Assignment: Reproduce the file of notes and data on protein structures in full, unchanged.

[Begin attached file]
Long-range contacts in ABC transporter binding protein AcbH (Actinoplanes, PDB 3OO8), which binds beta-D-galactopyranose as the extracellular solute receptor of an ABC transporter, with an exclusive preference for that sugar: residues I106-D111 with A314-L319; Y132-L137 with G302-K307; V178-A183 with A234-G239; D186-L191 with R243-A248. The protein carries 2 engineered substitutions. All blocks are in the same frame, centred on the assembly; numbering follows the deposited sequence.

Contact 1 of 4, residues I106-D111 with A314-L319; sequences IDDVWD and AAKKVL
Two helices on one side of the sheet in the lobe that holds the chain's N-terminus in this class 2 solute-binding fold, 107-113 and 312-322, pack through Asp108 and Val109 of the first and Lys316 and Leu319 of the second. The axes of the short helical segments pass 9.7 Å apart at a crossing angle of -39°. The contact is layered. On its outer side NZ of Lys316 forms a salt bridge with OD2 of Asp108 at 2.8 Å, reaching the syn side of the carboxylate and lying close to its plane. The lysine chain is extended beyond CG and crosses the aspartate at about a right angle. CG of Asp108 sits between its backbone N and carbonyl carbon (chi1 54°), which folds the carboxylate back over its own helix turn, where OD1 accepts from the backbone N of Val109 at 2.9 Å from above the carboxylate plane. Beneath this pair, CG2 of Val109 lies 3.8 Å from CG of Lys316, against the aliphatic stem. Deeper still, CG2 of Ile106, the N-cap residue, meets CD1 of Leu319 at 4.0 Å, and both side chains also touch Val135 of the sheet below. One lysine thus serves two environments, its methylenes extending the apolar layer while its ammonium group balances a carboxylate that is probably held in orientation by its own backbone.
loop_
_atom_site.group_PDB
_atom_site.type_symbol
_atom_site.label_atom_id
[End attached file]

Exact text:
Long-range contacts in ABC transporter binding protein AcbH (Actinoplanes, PDB 3OO8), which binds beta-D-galactopyranose as the extracellular solute receptor of an ABC transporter, with an exclusive preference for that sugar: residues I106-D111 with A314-L319; Y132-L137 with G302-K307; V178-A183 with A234-G239; D186-L191 with R243-A248. The protein carries 2 engineered substitutions. All blocks are in the same frame, centred on the assembly; numbering follows the deposited sequence.

Contact 1 of 4, residues I106-D111 with A314-L319; sequences IDDVWD and AAKKVL
Two helices on one side of the sheet in the lobe that holds the chain's N-terminus in this class 2 solute-binding fold, 107-113 and 312-322, pack through Asp108 and Val109 of the first and Lys316 and Leu319 of the second. The axes of the short helical segments pass 9.7 Å apart at a crossing angle of -39°. The contact is layered. On its outer side NZ of Lys316 forms a salt bridge with OD2 of Asp108 at 2.8 Å, reaching the syn side of the carboxylate and lying close to its plane. The lysine chain is extended beyond CG and crosses the aspartate at about a right angle. CG of Asp108 sits between its backbone N and carbonyl carbon (chi1 54°), which folds the carboxylate back over its own helix turn, where OD1 accepts from the backbone N of Val109 at 2.9 Å from above the carboxylate plane. Beneath this pair, CG2 of Val109 lies 3.8 Å from CG of Lys316, against the aliphatic stem. Deeper still, CG2 of Ile106, the N-cap residue, meets CD1 of Leu319 at 4.0 Å, and both side chains also touch Val135 of the sheet below. One lysine thus serves two environments, its methylenes extending the apolar layer while its ammonium group balances a carboxylate that is probably held in orientation by its own backbone.
loop_
_atom_site.group_PDB
_atom_site.type_symbol
_atom_site.label_atom_id